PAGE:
That makes sense don’t you think? Why would Christ come down from heaven to raise the dead if they already are in their mansions, wearing their robes and crowns, some even supposedly “teaching angels how to sing.”? And why would He raise the wicked just to throw them into the lake of fire, if they are already there?

    Another scriptural reference to the two resurrections is in Revelation 20:5,6., which says, “But the rest of the dead did not live again till the thousand years were finished. This is the first resurrection. Blessed and holy is he who takes part in the first resurrection. Over such the second death has no power, but they shall be priests of God and of Christ and shall reign with Him a thousand years.”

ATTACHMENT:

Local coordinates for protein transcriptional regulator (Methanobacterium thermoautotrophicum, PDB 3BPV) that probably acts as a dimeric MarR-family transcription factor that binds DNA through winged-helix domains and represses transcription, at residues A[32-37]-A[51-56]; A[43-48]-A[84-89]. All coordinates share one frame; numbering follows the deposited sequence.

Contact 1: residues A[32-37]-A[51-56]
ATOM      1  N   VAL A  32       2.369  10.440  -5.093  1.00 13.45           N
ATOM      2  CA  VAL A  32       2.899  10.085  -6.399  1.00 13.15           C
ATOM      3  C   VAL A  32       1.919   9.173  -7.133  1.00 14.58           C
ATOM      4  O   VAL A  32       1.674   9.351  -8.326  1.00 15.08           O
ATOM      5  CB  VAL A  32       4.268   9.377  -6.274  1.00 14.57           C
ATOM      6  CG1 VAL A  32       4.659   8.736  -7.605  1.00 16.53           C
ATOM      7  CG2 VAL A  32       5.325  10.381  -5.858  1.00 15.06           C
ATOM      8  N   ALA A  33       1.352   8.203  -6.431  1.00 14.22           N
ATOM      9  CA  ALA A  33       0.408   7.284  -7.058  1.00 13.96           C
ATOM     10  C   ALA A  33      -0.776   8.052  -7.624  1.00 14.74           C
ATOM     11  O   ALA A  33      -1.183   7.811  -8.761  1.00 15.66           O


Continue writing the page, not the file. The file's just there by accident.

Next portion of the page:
Fire does not come at the first death, but it causes the second death. It is the ultimate punishment. Heaven does not come at death, but at the first resurrection. It is the ultimate reward.

    Many Christians however have made up their minds and don’t want to search the scriptures to understand fully the subject of what happens at death. If you think on it, since the dead are not conscious and have no awareness of the passing of time, the resurrection morning will seem to come the moment after death. Thus to be absent in the body is to be present with the Lord for the Christian. Death is gain for them: no more temptations, trials and sorrows, and at the resurrection the gift of a glorious immortality.